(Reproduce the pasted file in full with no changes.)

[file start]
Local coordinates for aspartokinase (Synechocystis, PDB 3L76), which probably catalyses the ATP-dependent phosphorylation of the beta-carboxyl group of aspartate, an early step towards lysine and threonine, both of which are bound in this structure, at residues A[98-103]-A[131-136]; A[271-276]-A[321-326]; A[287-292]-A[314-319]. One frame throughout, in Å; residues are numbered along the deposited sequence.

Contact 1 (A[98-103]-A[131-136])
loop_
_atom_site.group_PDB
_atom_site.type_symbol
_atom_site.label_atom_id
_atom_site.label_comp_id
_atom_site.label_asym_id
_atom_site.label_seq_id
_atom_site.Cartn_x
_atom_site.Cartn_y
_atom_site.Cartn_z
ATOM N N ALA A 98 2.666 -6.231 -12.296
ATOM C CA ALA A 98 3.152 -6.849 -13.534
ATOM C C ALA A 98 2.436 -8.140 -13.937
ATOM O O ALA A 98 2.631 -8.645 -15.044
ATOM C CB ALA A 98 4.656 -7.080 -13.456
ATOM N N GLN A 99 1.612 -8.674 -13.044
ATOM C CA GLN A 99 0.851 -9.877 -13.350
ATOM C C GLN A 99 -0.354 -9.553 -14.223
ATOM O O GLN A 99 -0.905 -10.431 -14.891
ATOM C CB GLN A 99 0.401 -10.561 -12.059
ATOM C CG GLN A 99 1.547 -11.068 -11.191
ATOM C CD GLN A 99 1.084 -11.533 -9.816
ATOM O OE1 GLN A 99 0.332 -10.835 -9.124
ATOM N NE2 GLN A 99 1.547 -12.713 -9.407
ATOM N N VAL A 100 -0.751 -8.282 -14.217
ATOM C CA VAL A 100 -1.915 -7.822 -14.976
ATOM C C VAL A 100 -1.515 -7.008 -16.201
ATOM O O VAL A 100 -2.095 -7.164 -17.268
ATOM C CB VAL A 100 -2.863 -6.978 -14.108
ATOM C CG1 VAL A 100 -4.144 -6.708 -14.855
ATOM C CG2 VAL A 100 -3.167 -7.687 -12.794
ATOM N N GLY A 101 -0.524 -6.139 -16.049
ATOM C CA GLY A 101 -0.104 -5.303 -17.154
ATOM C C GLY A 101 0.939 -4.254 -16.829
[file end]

Local coordinates for aspartokinase (Synechocystis, PDB 3L76), which probably catalyses the ATP-dependent phosphorylation of the beta-carboxyl group of aspartate, an early step towards lysine and threonine, both of which are bound in this structure, at residues A[98-103]-A[131-136]; A[271-276]-A[321-326]; A[287-292]-A[314-319]. One frame throughout, in Å; residues are numbered along the deposited sequence.

Contact 1 (A[98-103]-A[131-136])
loop_
_atom_site.group_PDB
_atom_site.type_symbol
_atom_site.label_atom_id
_atom_site.label_comp_id
_atom_site.label_asym_id
_atom_site.label_seq_id
_atom_site.Cartn_x
_atom_site.Cartn_y
_atom_site.Cartn_z
ATOM N N ALA A 98 2.666 -6.231 -12.296
ATOM C CA ALA A 98 3.152 -6.849 -13.534
ATOM C C ALA A 98 2.436 -8.140 -13.937
ATOM O O ALA A 98 2.631 -8.645 -15.044
ATOM C CB ALA A 98 4.656 -7.080 -13.456
ATOM N N GLN A 99 1.612 -8.674 -13.044
ATOM C CA GLN A 99 0.851 -9.877 -13.350
ATOM C C GLN A 99 -0.354 -9.553 -14.223
ATOM O O GLN A 99 -0.905 -10.431 -14.891
ATOM C CB GLN A 99 0.401 -10.561 -12.059
ATOM C CG GLN A 99 1.547 -11.068 -11.191
ATOM C CD GLN A 99 1.084 -11.533 -9.816
ATOM O OE1 GLN A 99 0.332 -10.835 -9.124
ATOM N NE2 GLN A 99 1.547 -12.713 -9.407
ATOM N N VAL A 100 -0.751 -8.282 -14.217
ATOM C CA VAL A 100 -1.915 -7.822 -14.976
ATOM C C VAL A 100 -1.515 -7.008 -16.201
ATOM O O VAL A 100 -2.095 -7.164 -17.268
ATOM C CB VAL A 100 -2.863 -6.978 -14.108
ATOM C CG1 VAL A 100 -4.144 -6.708 -14.855
ATOM C CG2 VAL A 100 -3.167 -7.687 -12.794
ATOM N N GLY A 101 -0.524 -6.139 -16.049
ATOM C CA GLY A 101 -0.104 -5.303 -17.154
ATOM C C GLY A 101 0.939 -4.254 -16.829